Michael Donley is Secretary of the Air Force. This is the third of four op-eds Sec. Donley wrote exclusively for Breaking Defense on the future of the Air Force. Today’s piece deals with the difficult decisions the Air Force must make to preserve its readiness to respond to crises around the world. We are running one op-ed a day, Tuesday through Friday.
Over the past decade, the Air Force has fielded new and impressive warfighting capabilities in support of joint and coalition operations. Bolstered by combat experience, our military has never been stronger. Keep reading →
HEADQUARTERS, ALLIED COMMAND TRANSFORMATION, NORFOLK, VIRGINIA: A new era is dawning for NATO — though no one knows quite what it means. Now Allied Command Transformation, the only NATO organization headquartered on US soil, is driving an overhaul of how the alliance trains, strategizes, and shares the burden among its increasingly cash-strapped members in a post-Afghanistan, post-”Pacific pivot” world.
That’s a tough task when NATO must make do with what its 28 member nations choose to contribute, each on its own terms. In Afghanistan, some NATO contingents have fought hard — France has lost 86 troops, Canada 158, Britain 438 — but others have been largely kept out of combat by “caveats” imposed by their home countries. In Libya, a European-led operation helped oust Muammar Gaddafi but struggled with intelligence-sharing and shortages of smart bombs. And back in Europe, the alliance has struggled since 2003 to stand up a 13,000-strong crisis-response unit called the NATO Response Force, NRF. Keep reading →
WASHINGTON: Hey, you want Special Forces? The Army’s got your back. Want air defense Missile defense? Communications? Intelligence? Logistical support? Joint Task Force headquarters? Go Army!
Just — just please, don’t cut our budget any more, okay? Keep reading →
NATIONAL HARBOR: As the US shifts its focus from low-tech Taliban “cavemen” to an aggressively modernizing China, the Air Force has launched an urgent effort to find near-term countermeasures against a foe that can jam sensors, hack networks, disrupt communications, and shut down GPS.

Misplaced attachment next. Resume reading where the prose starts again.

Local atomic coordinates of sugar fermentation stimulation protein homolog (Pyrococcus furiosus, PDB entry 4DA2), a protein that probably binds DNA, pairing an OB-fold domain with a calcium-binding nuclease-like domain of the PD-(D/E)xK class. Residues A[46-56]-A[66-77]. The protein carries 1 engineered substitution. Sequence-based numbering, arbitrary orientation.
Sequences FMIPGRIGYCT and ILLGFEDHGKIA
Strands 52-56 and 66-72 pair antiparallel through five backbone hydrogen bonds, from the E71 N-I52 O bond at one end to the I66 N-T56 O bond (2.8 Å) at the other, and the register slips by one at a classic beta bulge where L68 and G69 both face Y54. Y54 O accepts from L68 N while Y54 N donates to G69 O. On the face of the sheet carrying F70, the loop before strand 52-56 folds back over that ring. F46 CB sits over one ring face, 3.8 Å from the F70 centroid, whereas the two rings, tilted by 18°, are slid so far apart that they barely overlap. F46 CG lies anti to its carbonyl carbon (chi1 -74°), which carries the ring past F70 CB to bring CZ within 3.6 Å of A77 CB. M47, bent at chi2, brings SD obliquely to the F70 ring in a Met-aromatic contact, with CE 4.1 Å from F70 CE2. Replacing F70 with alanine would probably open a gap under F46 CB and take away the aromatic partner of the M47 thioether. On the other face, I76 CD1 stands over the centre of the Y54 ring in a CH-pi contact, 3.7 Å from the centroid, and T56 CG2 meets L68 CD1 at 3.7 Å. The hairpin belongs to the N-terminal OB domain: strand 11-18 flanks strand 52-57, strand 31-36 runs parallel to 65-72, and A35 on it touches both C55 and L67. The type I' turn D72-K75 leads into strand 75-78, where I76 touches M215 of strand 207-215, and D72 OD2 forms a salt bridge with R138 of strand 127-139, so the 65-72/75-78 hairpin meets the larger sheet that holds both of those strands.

“Mostly we’re looking at the next three to five years,” said Randall Walden, the director of information dominance programs under the service’s assistant secretary for acquisition. On that schedule, he said, “you’re not talking about a brand new system. You’re not even talking about cutting a hole in a current plane [to modify it]. You’re talking about pods and concepts.” Keep reading →
While the active-duty Air Force and the National Guard are at odds over budget cuts in Washington, the relationship seems smoother at Florida’s Eglin Air Force Base, where an Air National Guard officer assigned the an active-duty 33rd Fighter Wing became the first Guard pilot to fly the F-35 Joint Strike Fighter, the controversial product of the Pentagon’s biggest procurement program. Keep reading →
WASHINGTON: To squeeze the most it can out of every training dollar in an era of shrinking budgets, the Army Reserve will rely more on simulators and long-distance learning to replace traditional drill weekends, outgoing Chief of Army Reserve Lt. Gen. Jack Stulz said today. Those efficiencies, in turn, will free up funds for ambitious new efforts to do more training abroad with allies and in three state-of-the-art training centers in the US: Fort Hunter Liggett in California, Fort McCoy in Wisconsin, and Fort Dix in New Jersey.
“We’re going to have constrained resources,” Lt. Gen. Stultz , who retires this summer, told reporters this morning in a farewell conference call. While his six years as Chief of Army Reserve were a period of virtually “unconstrained” resources but never enough time in the rush to support the war effort, Stultz said, his successor Lt. Gen. Jeff Talley will face the challenge of sustaining the force affordably for the long haul. A key part of that will be a new approach to training. Keep reading →